An Inspector General for the Police

In the Press

An Inspector General for the Police

New York Times Editorial

Mayor Michael Bloomberg of New York is firmly opposed to a bill pending in the City Council that would make the nation’s largest police department subject to oversight by an inspector general with broad powers to review departmental policies — including controversial policies that involve stop-and-frisk tactics. Inspectors general are a common feature in other city divisions, in federal agencies like the F.B.I. and C.I.A., and in police departments in Los Angeles and elsewhere. But the mayor says there is no need for such an office in New York because crime is at an all-time low and the department is working well under its current leadership.

Even if we accepted that appraisal — and we do not — there is no guarantee that the department will continue to function well under the next police commissioner or the one after that. In fact, the department has a long history of episodic misconduct, dating back many decades, that erupts every time the leadership falls down on the job.

The last time that happened, as documented by the Mollen Commission Report in 1994, the department’s leadership and Internal Affairs Bureau were found to be looking the other way while the police trafficked weapons and sold protection to drug dealers. The commission’s central recommendation — that the city create a strong independent body to monitor the police — remains as relevant today as it was during that scandal nearly 20 years ago.

The Mollen investigation was mainly concerned with criminal acts by rogue cops. But, in recent years, the department’s broader policies have themselves led to illegal stops and unjustified surveillance, underscoring the need for stronger oversight.

Since the terrorist attacks on Sept. 11, 2001, the department, with 34,500 officers, has grown into one of the largest intelligence-gathering operations in the world, with powers that extend into neighboring states and virtually no outside check on this aspect of its work. Another concern is the increasingly unpopular stop-and-frisk program, under which mainly black and Hispanic New Yorkers, nearly all of them innocent, are stopped and searched on the street. This happened nearly 700,000 times last year. Three lawsuits against the stop-and-frisk system are pending in a federal court that has already criticized the department for its indifference to constitutional protections against unreasonable search and seizure.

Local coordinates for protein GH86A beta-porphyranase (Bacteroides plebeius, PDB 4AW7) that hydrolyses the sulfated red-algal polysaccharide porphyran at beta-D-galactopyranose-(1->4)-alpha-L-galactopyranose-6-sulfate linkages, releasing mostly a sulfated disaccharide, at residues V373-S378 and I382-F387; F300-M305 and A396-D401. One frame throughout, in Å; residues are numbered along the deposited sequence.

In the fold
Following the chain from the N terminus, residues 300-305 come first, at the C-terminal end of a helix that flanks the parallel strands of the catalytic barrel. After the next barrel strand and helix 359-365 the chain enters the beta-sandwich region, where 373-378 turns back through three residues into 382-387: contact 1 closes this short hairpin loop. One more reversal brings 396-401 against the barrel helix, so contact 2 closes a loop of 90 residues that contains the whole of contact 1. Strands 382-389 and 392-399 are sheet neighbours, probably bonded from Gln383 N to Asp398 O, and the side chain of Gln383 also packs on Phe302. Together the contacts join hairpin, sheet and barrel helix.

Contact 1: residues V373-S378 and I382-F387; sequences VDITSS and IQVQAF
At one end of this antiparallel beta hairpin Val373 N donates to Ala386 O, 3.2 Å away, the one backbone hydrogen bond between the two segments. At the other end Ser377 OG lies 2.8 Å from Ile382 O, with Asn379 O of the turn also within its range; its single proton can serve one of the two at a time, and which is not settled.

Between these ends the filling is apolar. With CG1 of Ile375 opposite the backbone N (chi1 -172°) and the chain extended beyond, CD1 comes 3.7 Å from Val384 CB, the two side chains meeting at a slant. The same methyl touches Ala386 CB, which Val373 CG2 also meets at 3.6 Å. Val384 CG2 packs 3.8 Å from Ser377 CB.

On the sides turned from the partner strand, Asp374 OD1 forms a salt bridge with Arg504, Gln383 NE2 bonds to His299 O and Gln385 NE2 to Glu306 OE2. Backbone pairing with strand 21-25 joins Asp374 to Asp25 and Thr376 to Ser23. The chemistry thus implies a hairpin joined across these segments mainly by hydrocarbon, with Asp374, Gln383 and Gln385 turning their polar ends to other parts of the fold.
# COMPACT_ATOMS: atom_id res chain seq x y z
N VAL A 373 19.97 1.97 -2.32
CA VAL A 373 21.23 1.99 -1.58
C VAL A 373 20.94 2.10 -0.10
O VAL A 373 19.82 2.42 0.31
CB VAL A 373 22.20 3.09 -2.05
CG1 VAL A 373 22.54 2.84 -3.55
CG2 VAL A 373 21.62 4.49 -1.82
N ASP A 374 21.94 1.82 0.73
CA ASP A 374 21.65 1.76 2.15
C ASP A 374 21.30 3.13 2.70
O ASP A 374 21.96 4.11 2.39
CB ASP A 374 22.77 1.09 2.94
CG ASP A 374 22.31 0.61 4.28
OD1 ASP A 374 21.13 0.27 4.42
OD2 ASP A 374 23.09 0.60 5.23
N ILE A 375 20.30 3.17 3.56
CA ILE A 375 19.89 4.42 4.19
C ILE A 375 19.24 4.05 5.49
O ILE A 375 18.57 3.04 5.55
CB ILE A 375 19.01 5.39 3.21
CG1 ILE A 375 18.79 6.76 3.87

The two external police oversight offices are not equipped to deal with these and other broader policy issues. The Civilian Complaint Review Board, established in 1993, is narrowly focused and deals mainly with individual cases of officer misconduct. The Commission to Combat Police Corruption, created by Mayor Rudolph Giuliani in the wake of the Mollen revelations, lacks subpoena power. In 2005, when the commission tried to determine whether officials were deliberately downgrading crime to make the publicly reported numbers look good, the department simply stonewalled the inquiry.

Creating an inspector general’s office could help address these shortcomings. Under a bill that 30 of the City Council’s 51 members have signed, the Council would forward a list of candidates to the mayor, who would then have the authority to name an inspector general of his own choosing. The appointee should be a person of stature with a demonstrated commitment to civil rights. The inspector would serve a seven-year term. He or she would review and report to the public on policies and practices and make periodic recommendations on how to improve them. Because the inspector would have subpoena power, the police department could no longer just say no when asked to produce information.

An inspector general is not a foolproof answer. But the mechanism has worked well elsewhere and could only strengthen oversight in a police department that clearly needs it.

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